Around noon Kelley and Michael invite me to join them for lunch. Or rather they ask if I’’ll get them lunch from a nearby fast food place, with the offer of further information about their backgrounds. I tell them I’’ll pick up the tab if they’’d like something better, but Michael chuckles and says, “We’’re putting you to enough trouble as it is.” Since they’’ve also invited me to stay with them that’’s more than an exaggeration, but I decide not to argue. Kelley wants a fish sandwich and a sweetened iced tea. Michael requests one of the “signature” salads, saying, ““I have to watch my girlish figure.”” His instructions for how he wants it prepared are so elaborate they take up more than two pages in my notebook and I have to repeat them back. Twice, because he keeps making changes. Maybe I’’ve been enlisted as courier because Michael’’s been banned. But shortly after I’’ve ordered they join me at one of the place’s concrete tables covered by a metal umbrella.

Lunch is brief. I don’’t want to keep them, but there is time for a question that’s been pressing on my mind: have they ever been noticed by anyone in the industry? ““A couple of times,”” Kelley says. ““Once an indie film director—–no name dropping, but even then he was too big to call himself ‘indie’ anymore—–stopped and talked to us. I gave him my card and he said he’’d call if he had a job for me. You know how that goes.””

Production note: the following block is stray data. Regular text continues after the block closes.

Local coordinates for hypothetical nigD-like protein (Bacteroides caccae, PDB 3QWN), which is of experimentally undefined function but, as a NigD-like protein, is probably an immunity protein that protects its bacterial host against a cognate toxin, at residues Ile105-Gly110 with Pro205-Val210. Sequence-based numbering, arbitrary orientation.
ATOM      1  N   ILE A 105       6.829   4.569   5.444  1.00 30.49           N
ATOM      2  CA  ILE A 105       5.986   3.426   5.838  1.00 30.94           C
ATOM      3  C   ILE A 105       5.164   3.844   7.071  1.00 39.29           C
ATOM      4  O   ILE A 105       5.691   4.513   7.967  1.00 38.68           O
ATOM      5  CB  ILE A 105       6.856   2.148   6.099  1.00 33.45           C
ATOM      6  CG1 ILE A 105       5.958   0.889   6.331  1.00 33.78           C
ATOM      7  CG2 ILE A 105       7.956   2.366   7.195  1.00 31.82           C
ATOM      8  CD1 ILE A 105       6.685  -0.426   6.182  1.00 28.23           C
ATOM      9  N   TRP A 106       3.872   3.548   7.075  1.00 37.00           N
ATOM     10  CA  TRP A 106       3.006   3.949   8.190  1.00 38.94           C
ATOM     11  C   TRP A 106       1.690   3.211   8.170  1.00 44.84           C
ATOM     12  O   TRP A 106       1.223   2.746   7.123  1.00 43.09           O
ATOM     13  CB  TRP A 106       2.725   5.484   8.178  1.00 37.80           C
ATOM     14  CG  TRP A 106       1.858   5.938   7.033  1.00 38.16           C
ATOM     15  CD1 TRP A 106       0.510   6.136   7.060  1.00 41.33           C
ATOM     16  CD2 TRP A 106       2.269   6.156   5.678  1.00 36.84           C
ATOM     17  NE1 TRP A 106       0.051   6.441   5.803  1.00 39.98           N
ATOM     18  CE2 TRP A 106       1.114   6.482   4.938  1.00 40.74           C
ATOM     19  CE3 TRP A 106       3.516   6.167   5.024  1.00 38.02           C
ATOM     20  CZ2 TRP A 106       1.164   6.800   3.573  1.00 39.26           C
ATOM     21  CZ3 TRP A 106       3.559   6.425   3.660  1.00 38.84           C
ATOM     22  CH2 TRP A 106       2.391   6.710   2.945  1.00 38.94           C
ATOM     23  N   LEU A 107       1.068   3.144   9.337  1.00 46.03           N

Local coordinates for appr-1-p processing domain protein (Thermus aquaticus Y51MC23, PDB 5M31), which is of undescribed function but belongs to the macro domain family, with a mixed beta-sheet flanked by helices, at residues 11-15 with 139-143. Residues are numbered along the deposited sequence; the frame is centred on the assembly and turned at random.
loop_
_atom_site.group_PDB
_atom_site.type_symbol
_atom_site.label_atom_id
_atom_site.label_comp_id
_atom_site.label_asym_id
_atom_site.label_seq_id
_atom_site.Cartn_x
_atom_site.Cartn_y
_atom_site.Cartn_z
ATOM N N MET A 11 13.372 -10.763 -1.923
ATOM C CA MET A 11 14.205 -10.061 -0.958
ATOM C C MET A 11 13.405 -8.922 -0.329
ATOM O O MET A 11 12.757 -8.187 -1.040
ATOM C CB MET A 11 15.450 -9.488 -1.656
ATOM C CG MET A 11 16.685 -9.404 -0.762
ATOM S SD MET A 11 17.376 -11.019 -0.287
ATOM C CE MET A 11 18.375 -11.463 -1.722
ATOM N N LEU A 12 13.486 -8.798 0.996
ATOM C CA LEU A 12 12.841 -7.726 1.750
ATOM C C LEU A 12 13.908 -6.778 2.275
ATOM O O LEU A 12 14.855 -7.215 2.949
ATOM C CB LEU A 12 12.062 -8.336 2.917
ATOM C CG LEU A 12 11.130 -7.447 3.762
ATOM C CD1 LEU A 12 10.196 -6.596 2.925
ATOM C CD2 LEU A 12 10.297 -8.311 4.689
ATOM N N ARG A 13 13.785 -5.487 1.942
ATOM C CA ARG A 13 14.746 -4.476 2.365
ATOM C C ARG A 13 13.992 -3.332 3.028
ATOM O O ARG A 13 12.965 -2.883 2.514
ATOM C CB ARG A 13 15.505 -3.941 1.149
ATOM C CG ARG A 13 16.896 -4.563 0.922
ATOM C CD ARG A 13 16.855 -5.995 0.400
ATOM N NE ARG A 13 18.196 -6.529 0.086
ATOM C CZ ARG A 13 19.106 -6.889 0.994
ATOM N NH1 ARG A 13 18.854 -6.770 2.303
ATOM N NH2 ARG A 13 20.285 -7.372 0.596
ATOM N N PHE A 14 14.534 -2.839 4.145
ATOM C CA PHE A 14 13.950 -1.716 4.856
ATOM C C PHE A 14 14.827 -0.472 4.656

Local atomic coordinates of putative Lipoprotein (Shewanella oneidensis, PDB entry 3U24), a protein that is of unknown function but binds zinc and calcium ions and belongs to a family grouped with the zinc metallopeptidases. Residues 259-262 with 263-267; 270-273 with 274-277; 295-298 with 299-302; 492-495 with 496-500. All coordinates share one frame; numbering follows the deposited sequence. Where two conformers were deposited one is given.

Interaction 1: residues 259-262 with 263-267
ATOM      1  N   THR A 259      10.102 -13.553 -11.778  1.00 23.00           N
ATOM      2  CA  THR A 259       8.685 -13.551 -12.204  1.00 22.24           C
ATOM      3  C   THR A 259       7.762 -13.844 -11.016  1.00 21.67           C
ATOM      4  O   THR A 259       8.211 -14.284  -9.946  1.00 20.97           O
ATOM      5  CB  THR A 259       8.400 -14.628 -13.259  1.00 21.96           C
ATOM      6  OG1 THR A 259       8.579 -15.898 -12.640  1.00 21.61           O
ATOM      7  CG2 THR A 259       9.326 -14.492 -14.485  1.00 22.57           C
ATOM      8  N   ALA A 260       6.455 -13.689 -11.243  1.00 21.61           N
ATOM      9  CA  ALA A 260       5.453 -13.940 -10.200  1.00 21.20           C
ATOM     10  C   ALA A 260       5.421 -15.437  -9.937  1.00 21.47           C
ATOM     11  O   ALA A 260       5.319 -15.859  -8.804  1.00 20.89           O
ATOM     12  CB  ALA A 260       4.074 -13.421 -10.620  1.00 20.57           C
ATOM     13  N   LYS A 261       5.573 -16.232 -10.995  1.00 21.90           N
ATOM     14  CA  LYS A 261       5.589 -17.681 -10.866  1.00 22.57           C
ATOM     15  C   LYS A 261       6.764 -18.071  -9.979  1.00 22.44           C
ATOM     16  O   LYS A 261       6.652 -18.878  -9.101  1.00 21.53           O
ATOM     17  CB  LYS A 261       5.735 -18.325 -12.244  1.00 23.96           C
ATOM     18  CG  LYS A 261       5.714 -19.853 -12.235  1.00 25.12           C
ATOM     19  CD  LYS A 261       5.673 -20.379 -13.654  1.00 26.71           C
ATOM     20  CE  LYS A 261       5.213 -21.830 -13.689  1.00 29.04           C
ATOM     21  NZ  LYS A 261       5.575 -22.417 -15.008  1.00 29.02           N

She hands me her card. It’’s simple— black and white, no embossing. The lower right-hand corner gives a number, an email address, and a website. In the middle is her name and, below that, “Makeup Artist. Design, Application.” I’’m surprised. I thought everyone on the Boulevard was aspiring to work in front of the camera, not behind it. I want to ask about their ambitions, but they’’ve finished and are popping breath mints. Kelley opens her bag and begins applying touch-ups to Michael. Then, taking out a hand mirror, she dabs at her own face with a sponge. She then carefully reapplies her lipstick, which, for the first time, I notice isn’’t black as it appears from a distance. It’’s iridescent, and shimmers purple or turquoise as it turns.

In spite of not being recognizable figures Kelley and Michael do a surprising amount of business, averaging about six tourists an hour, although I’’ll later learn this is a third or less of what the established figures get. Perhaps the attention they draw is because their costumes are so unusual. After all it was their unusual look, followed by Kelley’’s husky, ““Hello, stranger,”” and Michael’s slightly cryptic ““Help is wanted, needed, and available,”” that drew my attention in the first place. What’’s their strategy, though, their desired end game? That takes me back to Kelley’s card. Is she offering a live version of her portfolio? Michael, I’’ve learned, is more in line with the others, a hopeful actor. But he has a dream some producer will see potential in Spyral’’s backstory. Summer bonanzas have been made from less in Hollywood, which is why it’s also “Hollyweird”.